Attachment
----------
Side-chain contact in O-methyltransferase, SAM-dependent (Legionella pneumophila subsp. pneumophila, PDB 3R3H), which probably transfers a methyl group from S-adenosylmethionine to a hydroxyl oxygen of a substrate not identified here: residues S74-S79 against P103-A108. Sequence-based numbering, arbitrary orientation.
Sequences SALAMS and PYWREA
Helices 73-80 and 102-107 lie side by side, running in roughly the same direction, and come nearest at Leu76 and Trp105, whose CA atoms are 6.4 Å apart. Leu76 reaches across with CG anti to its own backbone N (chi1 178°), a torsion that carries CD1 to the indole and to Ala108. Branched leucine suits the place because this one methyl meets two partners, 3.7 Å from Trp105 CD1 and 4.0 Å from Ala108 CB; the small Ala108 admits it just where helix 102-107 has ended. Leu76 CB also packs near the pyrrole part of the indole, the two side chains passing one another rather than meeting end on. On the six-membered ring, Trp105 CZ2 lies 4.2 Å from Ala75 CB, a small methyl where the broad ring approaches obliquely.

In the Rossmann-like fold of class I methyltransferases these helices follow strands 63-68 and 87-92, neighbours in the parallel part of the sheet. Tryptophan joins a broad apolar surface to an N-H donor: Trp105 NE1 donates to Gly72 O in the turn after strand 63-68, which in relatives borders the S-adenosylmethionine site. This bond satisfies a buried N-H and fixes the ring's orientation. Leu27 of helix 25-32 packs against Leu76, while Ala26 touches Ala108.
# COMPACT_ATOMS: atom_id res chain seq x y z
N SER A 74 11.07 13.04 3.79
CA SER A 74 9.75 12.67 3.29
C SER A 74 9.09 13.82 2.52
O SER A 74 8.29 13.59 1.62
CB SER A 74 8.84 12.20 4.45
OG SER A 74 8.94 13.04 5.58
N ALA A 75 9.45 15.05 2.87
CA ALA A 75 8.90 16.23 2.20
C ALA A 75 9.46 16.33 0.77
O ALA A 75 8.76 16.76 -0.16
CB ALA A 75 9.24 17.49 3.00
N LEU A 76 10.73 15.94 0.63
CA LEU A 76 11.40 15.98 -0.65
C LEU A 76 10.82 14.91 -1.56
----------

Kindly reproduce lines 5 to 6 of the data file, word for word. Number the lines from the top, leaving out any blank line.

# COMPACT_ATOMS: atom_id res chain seq x y z
N SER A 74 11.07 13.04 3.79